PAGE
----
The hunt for technological guano

By Tom Baxter

The history of how we’ve managed to feed ourselves over the past century or so is a dramatic story with many surprising twists, although it has become entangled in and obscured by the more explosive events of our times.

Der Chemiker Fritz Haber

The astonishing career of the German chemist Fritz Haber illustrates this point splendidly. Haber was hailed as a savior for the development of the Haber-Bosch process, which made possible the fixation of nitrogen from the atmosphere for the manufacture of fertilizers and explosives.

By the time he received the Nobel Prize for that achievement in 1918, Haber had also done enough to be remembered as the father of chemical warfare, heading Germany’s poison gas operations in World War I. He escaped prosecution for war crimes, but died in exile from a country where, as a Jew, his achievements both for good and ill were ignored.

Haber’s discovery saved the world, in the nick of time, from its dependence on guano, that is to say seabird and bat droppings, which had been discovered as a nitrogen-rich source of fertilizer in the early 1800s and fueled the world’s agricultural growth over the next century. As the global supply of guano dwindled, Peru and Chile became a kind of Middle East, and the rest of the world stared at the threat of agricultural collapse.

That’s been the cadence of this history ever since, as the world’s population has grown ever larger: brilliant solutions, designed to head off the catastrophic consequences of our previous achievements.

Across much of the world, even parts that were threatened by famine as recently as 50 years ago, widespread hunger seems a memory. In the United States it’s obesity, not starvation, that has reached the crisis level. But many scientists believe the complicated system which brings food to the store — or increasingly, to our door — is becoming increasingly fragile, and a new round of brilliant solutions is needed, and fast.

“To put it succinctly, how do we nutritiously and sustainably feed an additional two and a half billion people in the contest of a changing climate and a changing world?” said Dr. Robert Easter at the opening meeting of “Science Breakthroughs 2030,”  a project which aspires to think big on the subject of food.

Commissioned by two nonprofit groups, the Supporters of Agricultural Research Foundation and the Foundation for Food Agriculture Research, the National Academies of Sciences, Medicine and Engineering assembled a blue-ribbon panel of experts in a wide variety of food-related issues, including Dr. Corrie Brown, an expert in animal diseases at the University of Georgia College of Veterinary Medicine.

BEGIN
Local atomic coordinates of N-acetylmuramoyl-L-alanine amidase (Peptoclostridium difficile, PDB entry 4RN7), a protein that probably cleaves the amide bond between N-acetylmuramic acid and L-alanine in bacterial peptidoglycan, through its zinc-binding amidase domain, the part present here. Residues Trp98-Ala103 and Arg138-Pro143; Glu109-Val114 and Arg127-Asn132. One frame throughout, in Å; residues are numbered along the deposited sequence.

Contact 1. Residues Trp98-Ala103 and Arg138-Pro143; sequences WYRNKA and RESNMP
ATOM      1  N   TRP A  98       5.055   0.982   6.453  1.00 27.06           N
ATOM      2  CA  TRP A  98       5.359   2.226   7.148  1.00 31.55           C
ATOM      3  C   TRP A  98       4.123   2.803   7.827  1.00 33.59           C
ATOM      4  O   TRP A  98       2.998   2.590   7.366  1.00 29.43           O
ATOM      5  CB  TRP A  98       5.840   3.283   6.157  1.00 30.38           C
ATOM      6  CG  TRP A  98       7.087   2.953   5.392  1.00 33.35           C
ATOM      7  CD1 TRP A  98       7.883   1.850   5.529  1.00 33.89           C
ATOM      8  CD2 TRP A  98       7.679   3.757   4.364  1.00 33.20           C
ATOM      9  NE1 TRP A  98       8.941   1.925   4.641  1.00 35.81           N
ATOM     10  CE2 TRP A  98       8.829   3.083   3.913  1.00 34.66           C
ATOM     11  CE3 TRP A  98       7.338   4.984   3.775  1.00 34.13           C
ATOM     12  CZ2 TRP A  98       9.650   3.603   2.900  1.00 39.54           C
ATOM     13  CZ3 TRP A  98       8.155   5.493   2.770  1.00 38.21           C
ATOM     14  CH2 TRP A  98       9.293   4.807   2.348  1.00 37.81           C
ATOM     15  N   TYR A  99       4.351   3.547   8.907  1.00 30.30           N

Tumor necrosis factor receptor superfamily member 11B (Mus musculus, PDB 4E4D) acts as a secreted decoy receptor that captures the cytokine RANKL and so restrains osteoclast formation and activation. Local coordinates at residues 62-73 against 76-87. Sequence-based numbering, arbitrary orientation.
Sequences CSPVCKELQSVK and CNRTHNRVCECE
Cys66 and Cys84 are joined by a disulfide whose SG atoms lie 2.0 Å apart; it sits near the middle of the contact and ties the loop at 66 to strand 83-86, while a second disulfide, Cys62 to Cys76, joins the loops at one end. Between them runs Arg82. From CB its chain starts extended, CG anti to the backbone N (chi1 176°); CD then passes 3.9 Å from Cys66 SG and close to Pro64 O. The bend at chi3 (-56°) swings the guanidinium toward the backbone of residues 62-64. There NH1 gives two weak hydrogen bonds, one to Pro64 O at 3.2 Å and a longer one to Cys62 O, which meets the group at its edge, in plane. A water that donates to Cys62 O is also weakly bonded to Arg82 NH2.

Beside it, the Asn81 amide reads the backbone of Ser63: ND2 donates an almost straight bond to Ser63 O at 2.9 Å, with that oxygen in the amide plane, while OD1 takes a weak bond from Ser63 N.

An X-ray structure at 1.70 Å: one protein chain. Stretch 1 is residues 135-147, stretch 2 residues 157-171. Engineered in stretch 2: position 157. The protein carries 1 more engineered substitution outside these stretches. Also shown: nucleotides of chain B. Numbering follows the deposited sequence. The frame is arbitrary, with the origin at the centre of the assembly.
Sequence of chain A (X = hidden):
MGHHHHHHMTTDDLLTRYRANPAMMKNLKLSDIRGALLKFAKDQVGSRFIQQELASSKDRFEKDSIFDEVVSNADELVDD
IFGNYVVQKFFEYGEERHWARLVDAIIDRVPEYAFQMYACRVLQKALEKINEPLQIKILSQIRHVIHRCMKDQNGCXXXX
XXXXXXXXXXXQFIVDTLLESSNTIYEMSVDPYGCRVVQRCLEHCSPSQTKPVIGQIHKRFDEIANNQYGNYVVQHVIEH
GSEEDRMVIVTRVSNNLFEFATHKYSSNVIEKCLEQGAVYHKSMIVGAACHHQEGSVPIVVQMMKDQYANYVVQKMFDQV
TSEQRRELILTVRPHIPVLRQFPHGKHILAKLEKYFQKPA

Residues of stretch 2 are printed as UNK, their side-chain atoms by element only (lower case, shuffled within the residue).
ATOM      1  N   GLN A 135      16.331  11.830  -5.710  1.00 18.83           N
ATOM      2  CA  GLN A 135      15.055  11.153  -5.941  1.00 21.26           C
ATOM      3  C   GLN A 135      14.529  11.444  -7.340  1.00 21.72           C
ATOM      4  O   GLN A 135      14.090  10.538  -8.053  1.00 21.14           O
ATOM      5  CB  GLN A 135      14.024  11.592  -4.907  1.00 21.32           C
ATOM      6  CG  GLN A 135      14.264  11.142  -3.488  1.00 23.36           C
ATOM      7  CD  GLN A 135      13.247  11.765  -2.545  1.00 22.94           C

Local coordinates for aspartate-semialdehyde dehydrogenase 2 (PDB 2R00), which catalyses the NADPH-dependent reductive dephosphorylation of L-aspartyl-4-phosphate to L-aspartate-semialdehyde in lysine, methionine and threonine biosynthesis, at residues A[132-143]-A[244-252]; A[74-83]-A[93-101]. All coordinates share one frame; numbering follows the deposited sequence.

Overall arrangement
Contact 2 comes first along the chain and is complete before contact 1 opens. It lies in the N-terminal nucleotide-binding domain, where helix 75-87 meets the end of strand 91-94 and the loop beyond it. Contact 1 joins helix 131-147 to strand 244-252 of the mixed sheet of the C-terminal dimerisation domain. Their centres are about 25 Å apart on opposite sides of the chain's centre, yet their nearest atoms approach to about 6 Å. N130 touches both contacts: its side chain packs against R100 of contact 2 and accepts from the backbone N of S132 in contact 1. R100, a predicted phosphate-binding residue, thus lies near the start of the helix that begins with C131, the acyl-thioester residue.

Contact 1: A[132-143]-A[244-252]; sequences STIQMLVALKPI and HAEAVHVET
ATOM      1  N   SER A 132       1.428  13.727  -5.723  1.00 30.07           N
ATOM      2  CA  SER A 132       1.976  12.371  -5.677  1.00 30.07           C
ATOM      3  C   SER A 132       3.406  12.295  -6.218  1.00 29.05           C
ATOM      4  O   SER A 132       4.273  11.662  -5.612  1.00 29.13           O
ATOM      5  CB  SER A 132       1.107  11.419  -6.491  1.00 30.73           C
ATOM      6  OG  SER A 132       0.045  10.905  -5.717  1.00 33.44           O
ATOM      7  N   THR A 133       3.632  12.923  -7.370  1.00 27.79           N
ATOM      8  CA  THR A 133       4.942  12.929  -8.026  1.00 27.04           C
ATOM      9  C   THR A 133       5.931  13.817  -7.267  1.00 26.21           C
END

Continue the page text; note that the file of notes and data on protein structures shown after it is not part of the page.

The panel, which will issue a report next March, has been tasked with finding the best opportunities for breakthroughs — the technological guano, so to speak — which could propel another revolution in food production.

One of the buzzwords in this field is “precision agriculture”: sensors and drones measuring soil conditions and methods for getting the maximum efficiency from fertilizer and pesticides, that sort of thing. It’s a highly descriptive term in more than one way.

Not only has technology given use the tools to conduct agriculture in a more precise way, but in a world with more people, our agricultural system will have to become increasingly precise in its ability to produce food in sufficient quantity and deliver it to the world’s table, if we are to avert catastrophe. Fritz Haber and later Norman Borlaug  solved the looming problem of hunger with what will seem, in retrospect, broad-brush solutions. There will be less margin for error in the next round of breakthroughs. Already, one expert warned, the world could be one new plant disease away from mass starvation.

Some of the organizers compared what they were attempting to a “moonshot,” but that one is taken already by Joe Biden’s cancer initiative, and it might not be the most useful term at this time anyway. The Trump administration has slated the national academies supporting this project for massive budget cuts, and it’s unclear where the administration and Agriculture Secretary Sonny Perdue stand on jump-starting the Green Revolution. A lot may depend on whether you can sell avoiding starvation as an infrastructure project.

Tom Baxter has written about politics and the South for more than four decades. He was national editor and chief political correspondent at the Atlanta Journal-Constitution, and later edited The Southern Political Report, an online publication, for four years. Tom was the consultant for the 2008 election night coverage sponsored jointly by Current TV, Digg and Twitter, and a 2011 fellow at the Robert J. Dole Institute of Politics at the University of Kansas. He has written about the impact of Georgia’s and Alabama's immigration laws in reports for the Center for American Progress. Tom and his wife, Lili, have three adult children and seven grandchildren.

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